We were looking in to daycares here and in the city we might be moving to in a few years, and were giving hints for the baby shower friends and family were planning for us and had a registry all drawn up.

We were wondering what this little person was going to be like, and were already figuring out the types of books we would read to our precious little one. We definitely wanted him to be well-versed in imagination and happiness, with an early introduction to good music and science.

We were preparing for months of sleeplessness, and rearranged our room so that our bassinet would fit on my side of the bed. We even bought a new dresser that better fit the new setup. We had everything planned for how long we were each gong to take off work once baby was here.

We thought we passed the first trimester miscarriage danger mark that all parents-to-be endure. We assumed we were in the clear. I could feel baby kick nearly constantly, which brought me so much joy. My food preferences and body had all changed for baby. I visualized daily play and snuggle time with baby on my living room floor on a blanket I was making for the occasion. I pictured myself spending my days outside walking, introducing Henry to animals, trees, and how the outdoors smells and feels, and couldn’t wait for Henry to meet and play and grow up with two other newborns of my partner’s best friends.

This baby was real and already the most important part of my life.

My dreams and hopes shattered at around 11:00 a.m. September 19 when that first ultrasound doctor didn’t tell us that our baby measured just fine. Now, we’re that couple, walking the nighttime streets with our heads bowed low, just wandering, just the two of us – no longer three. We’re mourning Henry and the dreams and hopes he brought with him when I first saw that positive pregnancy test.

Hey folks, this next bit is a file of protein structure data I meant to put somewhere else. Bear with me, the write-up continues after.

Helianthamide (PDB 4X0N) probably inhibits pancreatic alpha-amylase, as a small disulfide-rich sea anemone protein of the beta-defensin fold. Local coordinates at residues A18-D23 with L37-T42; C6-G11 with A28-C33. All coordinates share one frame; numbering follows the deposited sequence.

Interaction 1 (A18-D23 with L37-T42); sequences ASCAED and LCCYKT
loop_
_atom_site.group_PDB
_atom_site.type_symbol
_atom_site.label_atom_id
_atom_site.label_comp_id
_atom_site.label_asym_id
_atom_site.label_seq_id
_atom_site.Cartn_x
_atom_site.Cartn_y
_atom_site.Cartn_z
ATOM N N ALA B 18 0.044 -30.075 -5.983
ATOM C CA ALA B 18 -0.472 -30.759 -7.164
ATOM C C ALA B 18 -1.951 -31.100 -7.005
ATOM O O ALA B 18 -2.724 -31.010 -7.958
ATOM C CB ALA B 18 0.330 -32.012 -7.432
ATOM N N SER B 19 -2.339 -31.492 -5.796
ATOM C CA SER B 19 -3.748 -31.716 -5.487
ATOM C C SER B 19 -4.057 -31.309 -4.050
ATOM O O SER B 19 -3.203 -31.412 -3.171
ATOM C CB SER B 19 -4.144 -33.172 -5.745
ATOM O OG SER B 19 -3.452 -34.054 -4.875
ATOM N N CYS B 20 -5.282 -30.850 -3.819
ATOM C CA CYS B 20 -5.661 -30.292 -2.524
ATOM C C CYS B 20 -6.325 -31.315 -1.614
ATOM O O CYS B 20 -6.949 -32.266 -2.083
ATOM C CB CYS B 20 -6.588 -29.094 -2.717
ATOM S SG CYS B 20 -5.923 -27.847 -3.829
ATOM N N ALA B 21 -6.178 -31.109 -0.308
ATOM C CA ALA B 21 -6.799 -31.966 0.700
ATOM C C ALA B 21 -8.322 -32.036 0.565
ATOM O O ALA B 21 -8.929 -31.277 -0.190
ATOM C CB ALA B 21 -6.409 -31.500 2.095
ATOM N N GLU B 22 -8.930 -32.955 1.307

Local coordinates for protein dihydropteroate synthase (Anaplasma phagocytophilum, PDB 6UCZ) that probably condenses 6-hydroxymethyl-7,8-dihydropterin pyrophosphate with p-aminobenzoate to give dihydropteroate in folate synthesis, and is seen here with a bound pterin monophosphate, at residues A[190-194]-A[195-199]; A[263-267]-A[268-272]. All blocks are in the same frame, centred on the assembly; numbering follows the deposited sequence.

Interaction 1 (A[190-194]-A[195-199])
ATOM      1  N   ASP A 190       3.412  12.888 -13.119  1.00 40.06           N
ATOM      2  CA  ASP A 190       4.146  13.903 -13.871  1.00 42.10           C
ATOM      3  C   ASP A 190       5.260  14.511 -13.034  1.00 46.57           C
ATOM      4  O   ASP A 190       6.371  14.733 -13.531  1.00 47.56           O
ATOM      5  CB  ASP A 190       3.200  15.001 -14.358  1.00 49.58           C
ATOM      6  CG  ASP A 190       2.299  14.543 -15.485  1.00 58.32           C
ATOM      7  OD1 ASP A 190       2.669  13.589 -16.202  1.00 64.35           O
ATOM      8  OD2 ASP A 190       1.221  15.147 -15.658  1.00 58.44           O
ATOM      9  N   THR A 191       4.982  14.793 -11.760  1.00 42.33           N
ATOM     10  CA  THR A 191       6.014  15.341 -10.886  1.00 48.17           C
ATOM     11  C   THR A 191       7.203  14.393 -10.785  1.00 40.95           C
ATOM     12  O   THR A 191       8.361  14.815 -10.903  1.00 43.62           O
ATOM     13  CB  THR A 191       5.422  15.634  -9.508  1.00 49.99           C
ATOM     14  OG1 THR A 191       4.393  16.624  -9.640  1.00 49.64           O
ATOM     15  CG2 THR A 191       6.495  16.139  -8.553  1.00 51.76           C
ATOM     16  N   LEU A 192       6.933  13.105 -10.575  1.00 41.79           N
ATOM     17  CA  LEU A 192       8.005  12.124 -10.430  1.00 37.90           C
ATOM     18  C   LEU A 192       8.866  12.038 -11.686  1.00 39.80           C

We lost our child before we got to know him. We’ll never know what he would have looked like, sounded like, what foods he would have preferred, what hobbies he would have picked up, and the relationship he would have had with this step-brother. We mourn our son as though he has always been here, and our nerves are sensitive and raw on some days.

Please feel compassion for us before asking us if we’re going to try for other kids, like Henry never mattered. Please don’t wonder how long it’s going to take us to move on. We move with – not away – from the child we made and love who is walking on the other side.

This song has been with me since last night, thankfully replacing the “I lost my baby” torture song. I don’t understand what Grimes says in the song, but the feel of the tune is about right, and the video is interesting. And, because sometimes I feel like a mad-woman, I like watching the ladies mess up their faces with makeup, or paint, or whatever, and their dancing.  Enjoy.

With love,

Mel

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7 comments on “A story of lost hopes and dreams, or, the little things

  1. tersiaburger says:

    People are so insensitive. I am told “at least you get to say goodbye” http://tersiaburger.com/2012/06/08/8-6-2012/ Don’t people understand there is never a good time for one’s child to die?? There are no “good circumstances”. My heart bleeds for you and your partner in this difficult time. You are doing the right thing mourning baby Henry. He is worthy of your tears and grief. You are his mommy.

  2. Mel Lefebvre says:

    Thank you Tersia. My partner was actually concerned that my post today was too “attack-y” but it needed to get out. There aren’t any good circumstances in saying goodbye to your child. Only a deep, dark ocean of sorrow and pain that people only tend to “get” if it has happened to them. That’s what makes it so hard to talk to people like us! I know everyone means well, and not everyone knows what might set us off, and that isn’t to say that nobody should talk with us… it’s so awkward. I’m also so sad for you for what you’re going through with Vic. xoxo

  3. greenleela says:

    Mel,